The final two seasons of Scandal find the people in the previous two paragraphs constantly shifting allegiances (and jobs). Let’s get to it.
“Election Night. Again.”
The sixth season of Scandal opens with a literal bang: a cabin in the woods explodes in the very first scene and president-elect Frankie Vargas (Ricardo Chavira) is shown getting assassinated minutes later. The killing leaves the Oval Office up for grabs, with Cyrus (Frankie’s running mate) and Mellie (Frankie’s opponent) vying for the job. However, most of the season is spent re-visiting the heated presidential campaign and showing key events from the perspective of almost every significant character leading up to Frankie’s killing.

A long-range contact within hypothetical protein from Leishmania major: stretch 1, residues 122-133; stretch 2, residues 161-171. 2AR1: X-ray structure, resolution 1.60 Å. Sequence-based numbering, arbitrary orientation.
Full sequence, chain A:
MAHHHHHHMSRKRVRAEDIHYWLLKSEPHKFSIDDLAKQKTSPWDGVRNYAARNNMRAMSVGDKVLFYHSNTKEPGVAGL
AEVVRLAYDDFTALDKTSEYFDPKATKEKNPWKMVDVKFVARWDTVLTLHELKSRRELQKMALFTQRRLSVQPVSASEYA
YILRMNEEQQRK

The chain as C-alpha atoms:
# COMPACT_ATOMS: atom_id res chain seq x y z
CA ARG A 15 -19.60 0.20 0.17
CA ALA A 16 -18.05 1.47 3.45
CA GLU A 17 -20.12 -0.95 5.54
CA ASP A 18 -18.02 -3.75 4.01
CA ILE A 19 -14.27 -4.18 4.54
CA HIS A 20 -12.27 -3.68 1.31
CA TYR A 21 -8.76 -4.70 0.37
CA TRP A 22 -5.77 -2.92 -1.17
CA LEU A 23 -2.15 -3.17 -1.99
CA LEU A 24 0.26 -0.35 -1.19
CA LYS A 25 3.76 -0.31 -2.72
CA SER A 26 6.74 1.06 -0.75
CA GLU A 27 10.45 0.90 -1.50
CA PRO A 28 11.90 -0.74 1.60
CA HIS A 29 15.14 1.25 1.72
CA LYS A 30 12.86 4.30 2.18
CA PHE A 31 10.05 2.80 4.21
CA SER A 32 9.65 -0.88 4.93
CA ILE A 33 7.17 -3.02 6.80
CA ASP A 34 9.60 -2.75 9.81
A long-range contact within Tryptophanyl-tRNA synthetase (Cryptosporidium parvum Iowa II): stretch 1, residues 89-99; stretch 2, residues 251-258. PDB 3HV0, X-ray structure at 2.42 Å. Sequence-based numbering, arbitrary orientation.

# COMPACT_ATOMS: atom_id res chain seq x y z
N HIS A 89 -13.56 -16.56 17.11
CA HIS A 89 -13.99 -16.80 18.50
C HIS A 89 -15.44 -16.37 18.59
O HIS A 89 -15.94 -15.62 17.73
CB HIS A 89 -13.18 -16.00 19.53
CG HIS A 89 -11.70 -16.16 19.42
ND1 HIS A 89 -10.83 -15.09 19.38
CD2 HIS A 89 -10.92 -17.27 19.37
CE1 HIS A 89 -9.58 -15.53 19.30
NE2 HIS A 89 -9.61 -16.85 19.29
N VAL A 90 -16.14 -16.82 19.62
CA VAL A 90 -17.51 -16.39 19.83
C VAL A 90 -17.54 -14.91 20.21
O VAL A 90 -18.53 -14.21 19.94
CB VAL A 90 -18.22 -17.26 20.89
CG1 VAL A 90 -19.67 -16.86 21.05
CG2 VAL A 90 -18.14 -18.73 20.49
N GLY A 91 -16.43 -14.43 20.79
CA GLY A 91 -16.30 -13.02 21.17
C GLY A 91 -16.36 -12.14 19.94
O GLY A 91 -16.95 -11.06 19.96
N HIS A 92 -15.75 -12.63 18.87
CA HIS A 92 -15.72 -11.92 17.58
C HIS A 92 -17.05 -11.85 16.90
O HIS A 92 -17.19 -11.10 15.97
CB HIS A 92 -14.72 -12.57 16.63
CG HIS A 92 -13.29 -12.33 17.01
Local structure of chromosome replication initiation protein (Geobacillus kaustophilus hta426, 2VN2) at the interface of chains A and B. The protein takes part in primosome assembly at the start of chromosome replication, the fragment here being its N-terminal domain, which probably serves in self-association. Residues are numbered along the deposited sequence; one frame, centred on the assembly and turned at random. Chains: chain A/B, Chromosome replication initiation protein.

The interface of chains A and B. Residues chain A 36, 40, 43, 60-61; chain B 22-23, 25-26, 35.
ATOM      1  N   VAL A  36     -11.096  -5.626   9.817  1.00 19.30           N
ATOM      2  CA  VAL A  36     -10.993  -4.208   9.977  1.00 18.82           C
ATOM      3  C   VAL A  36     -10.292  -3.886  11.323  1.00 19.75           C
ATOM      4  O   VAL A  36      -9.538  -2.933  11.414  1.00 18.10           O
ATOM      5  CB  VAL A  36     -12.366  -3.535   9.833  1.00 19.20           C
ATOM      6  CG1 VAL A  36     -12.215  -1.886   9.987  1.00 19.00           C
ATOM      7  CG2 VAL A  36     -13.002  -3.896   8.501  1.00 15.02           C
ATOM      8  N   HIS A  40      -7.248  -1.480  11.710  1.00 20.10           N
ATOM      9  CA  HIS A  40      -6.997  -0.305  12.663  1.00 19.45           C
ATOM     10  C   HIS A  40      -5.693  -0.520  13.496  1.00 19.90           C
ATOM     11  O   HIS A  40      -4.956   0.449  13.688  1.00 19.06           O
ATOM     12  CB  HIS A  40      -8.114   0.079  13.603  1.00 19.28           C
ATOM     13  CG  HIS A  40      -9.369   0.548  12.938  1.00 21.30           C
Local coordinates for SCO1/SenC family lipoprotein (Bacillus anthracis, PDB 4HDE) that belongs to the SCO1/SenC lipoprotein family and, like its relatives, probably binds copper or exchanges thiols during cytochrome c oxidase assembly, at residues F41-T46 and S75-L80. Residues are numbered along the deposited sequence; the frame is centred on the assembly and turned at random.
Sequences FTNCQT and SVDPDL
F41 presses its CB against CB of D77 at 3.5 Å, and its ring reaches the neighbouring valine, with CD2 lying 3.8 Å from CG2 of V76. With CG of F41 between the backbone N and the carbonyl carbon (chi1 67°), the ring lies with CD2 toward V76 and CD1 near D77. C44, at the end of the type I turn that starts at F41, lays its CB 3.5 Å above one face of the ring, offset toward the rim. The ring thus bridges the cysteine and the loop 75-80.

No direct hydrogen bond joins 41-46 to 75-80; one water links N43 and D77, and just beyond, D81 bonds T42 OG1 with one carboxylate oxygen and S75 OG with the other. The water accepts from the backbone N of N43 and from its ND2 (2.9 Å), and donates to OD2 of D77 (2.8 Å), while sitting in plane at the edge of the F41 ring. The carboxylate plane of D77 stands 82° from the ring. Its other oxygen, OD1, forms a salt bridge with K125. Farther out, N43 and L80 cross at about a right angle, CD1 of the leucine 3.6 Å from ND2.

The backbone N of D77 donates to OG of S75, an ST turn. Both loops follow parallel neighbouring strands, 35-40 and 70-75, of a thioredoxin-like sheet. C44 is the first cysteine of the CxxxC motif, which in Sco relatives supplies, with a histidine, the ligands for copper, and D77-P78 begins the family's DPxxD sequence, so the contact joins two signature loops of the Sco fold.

The season’s format allowed certain actors in the show’s massive cast to shine; my favorite episodes were the ones centered around Mellie (insecure, star-crossed, but determined), Cyrus (beaten down physically and emotionally, but as resourceful as ever), and Huck (dealing with inner demons as he fights for his life). That being said, Scandal largely thrived because of its breakneck pacing: by the time you started to wonder if the crazy thing that just happened makes sense, another two or three crazy plot twists/monologues have clubbed you upside the head. As a result, the constant flashing back significantly hampered the show’s signature forward momentum.